When I was a law student, I was considering a smaller (but still relatively large) firm for my 2L summer.  I liked the people I met and was curious if the work-life balance and work allocation was better than the megafirms.  I had a long “second-look” visit to ask more questions, which included a lunch with several junior associates.  One person talked about how they have been working really late every night for the last eight weeks on a big project.  At lunch, and in the cab on the way back to the office, the juniors openly complained for several minutes about staffing.  To them, it was small talk.  To me, it was research.  These were current associates, and I was surprised by how honest they were, even in the recruiting context. (I’m sure the firm’s recruiting team would not have been happy about that.)
2. Find Former Associates
Now, although current associates can be refreshingly honest, a great way to get information and different perspective is reaching out to former associates.  You can use LinkedIn to filter people by former company, and then send connection requests or emails to the ones that were in that practice group, with a short message that you’d love to pick their brain about their experience.  To stay on the “due diligence” theme, hearing why they chose to leave can help you find red flags.  Did they leave because they wanted to go in-house as their next step?  Or to focus their practice on something more specific?  Or did they leave because the partner in the group was toxic?  Most people would be happy to hop on the phone and share their experience.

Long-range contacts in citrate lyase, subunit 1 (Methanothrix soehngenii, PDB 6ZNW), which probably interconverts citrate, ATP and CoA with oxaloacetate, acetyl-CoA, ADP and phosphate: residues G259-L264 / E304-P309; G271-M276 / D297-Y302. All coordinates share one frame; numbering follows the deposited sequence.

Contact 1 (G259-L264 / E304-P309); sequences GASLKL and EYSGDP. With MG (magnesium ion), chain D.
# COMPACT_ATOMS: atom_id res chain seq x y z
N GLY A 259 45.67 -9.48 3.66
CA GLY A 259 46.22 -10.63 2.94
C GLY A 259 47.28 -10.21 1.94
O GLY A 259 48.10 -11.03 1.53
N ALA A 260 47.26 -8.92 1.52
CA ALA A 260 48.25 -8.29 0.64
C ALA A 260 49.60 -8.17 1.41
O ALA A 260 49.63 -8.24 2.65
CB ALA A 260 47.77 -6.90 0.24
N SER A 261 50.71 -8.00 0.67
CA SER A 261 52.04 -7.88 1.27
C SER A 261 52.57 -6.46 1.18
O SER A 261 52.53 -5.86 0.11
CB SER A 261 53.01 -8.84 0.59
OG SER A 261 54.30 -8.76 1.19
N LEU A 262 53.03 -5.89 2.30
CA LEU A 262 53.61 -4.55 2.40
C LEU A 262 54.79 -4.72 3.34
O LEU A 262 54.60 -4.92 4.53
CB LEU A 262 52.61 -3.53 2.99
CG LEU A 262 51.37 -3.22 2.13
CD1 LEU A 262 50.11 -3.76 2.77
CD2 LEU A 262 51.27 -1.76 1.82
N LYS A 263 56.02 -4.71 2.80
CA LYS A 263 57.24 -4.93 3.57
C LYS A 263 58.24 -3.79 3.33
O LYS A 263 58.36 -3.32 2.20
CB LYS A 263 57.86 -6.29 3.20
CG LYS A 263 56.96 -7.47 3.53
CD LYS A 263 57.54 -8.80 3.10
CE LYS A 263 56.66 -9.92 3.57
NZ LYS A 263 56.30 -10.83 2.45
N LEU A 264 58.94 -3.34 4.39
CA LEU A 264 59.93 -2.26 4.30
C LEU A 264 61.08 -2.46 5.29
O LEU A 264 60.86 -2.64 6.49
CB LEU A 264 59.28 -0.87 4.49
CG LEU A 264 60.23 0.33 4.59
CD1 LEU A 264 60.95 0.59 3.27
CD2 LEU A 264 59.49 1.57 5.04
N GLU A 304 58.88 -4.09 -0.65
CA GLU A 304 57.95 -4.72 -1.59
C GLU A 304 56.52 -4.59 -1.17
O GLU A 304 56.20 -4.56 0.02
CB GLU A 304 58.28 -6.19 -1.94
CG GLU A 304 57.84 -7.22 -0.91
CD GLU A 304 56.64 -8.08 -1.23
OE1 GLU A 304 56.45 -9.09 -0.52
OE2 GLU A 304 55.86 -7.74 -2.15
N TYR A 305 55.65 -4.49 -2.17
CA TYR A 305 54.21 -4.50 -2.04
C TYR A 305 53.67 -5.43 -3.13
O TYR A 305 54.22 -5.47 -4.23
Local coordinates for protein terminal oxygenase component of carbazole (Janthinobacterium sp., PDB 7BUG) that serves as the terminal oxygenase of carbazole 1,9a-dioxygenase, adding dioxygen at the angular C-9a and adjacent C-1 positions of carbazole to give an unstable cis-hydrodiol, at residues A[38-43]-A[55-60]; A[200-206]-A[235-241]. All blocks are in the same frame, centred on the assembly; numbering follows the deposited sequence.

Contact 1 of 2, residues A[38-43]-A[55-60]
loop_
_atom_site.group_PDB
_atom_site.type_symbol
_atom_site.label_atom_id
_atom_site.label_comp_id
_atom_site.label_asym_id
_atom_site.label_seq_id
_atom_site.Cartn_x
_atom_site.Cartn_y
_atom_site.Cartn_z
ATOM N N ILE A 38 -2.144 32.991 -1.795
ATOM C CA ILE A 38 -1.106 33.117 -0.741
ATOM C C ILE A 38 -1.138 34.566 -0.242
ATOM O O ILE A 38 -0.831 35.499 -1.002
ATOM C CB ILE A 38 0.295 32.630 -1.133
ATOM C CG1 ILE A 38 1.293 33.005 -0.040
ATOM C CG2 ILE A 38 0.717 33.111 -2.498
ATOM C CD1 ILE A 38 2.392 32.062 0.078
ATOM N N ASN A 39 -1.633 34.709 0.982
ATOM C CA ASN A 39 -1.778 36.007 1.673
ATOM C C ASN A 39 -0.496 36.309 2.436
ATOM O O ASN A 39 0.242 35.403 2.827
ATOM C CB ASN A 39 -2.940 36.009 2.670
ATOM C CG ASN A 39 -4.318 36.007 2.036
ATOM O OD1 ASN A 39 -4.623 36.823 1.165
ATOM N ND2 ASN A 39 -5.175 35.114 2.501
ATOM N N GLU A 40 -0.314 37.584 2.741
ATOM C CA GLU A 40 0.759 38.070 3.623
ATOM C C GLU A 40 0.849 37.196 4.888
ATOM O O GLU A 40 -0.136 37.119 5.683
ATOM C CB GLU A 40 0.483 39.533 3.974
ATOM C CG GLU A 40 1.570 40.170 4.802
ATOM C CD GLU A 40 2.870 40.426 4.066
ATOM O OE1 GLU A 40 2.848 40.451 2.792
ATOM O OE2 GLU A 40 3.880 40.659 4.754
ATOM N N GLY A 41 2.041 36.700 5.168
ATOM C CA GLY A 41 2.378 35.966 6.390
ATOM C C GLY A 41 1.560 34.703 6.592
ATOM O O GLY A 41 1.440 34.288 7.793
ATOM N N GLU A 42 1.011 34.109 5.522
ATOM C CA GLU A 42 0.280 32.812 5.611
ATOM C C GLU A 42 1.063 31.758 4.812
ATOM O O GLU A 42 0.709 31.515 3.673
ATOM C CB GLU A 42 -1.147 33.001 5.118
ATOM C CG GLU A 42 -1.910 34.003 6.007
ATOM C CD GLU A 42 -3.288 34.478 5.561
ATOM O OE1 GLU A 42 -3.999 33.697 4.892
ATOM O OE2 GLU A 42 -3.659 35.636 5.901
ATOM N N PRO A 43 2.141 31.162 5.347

I recently spoke with a friend who graduated law school a couple of years ago.  During 2L recruiting, he was deciding between two large firms, so he went on LinkedIn and found former associates from both firms, within the general practices that were of interest to him.  For one firm, all of the associates had left for an even better opportunity, and enjoyed their time at the firm and the people, despite the long hours and intensity.  For the other firm, all of the associates left to “escape” and went on and on about how negative their experience was.  It was an easy decision for him after that.  I was impressed that he took this initiative as a second-year law student.  All laterals should do this to some extent, especially since laterals have some experience and can ask even better questions.